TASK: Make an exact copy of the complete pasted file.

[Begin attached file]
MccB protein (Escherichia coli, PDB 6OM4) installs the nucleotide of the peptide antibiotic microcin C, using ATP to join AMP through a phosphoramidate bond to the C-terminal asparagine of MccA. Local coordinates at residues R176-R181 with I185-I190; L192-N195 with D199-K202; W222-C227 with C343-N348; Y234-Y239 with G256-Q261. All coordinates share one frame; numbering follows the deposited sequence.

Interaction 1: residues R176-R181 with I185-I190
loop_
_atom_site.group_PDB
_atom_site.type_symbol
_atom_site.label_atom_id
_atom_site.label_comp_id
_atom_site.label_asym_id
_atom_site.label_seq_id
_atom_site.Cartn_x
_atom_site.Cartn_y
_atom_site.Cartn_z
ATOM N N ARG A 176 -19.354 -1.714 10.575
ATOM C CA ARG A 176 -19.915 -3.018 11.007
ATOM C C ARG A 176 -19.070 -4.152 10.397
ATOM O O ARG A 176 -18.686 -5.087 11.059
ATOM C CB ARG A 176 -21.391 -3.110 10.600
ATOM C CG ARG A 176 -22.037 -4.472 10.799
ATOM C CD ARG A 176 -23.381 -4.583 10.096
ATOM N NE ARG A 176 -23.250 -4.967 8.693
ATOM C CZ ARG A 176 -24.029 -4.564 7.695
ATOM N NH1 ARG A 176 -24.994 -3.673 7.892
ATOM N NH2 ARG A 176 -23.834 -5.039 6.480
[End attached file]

MccB protein (Escherichia coli, PDB 6OM4) installs the nucleotide of the peptide antibiotic microcin C, using ATP to join AMP through a phosphoramidate bond to the C-terminal asparagine of MccA. Local coordinates at residues R176-R181 with I185-I190; L192-N195 with D199-K202; W222-C227 with C343-N348; Y234-Y239 with G256-Q261. All coordinates share one frame; numbering follows the deposited sequence.

Interaction 1: residues R176-R181 with I185-I190
loop_
_atom_site.group_PDB
_atom_site.type_symbol
_atom_site.label_atom_id
_atom_site.label_comp_id
_atom_site.label_asym_id
_atom_site.label_seq_id
_atom_site.Cartn_x
_atom_site.Cartn_y
_atom_site.Cartn_z
ATOM N N ARG A 176 -19.354 -1.714 10.575
ATOM C CA ARG A 176 -19.915 -3.018 11.007
ATOM C C ARG A 176 -19.070 -4.152 10.397
ATOM O O ARG A 176 -18.686 -5.087 11.059
ATOM C CB ARG A 176 -21.391 -3.110 10.600
ATOM C CG ARG A 176 -22.037 -4.472 10.799
ATOM C CD ARG A 176 -23.381 -4.583 10.096
ATOM N NE ARG A 176 -23.250 -4.967 8.693
ATOM C CZ ARG A 176 -24.029 -4.564 7.695
ATOM N NH1 ARG A 176 -24.994 -3.673 7.892
ATOM N NH2 ARG A 176 -23.834 -5.039 6.480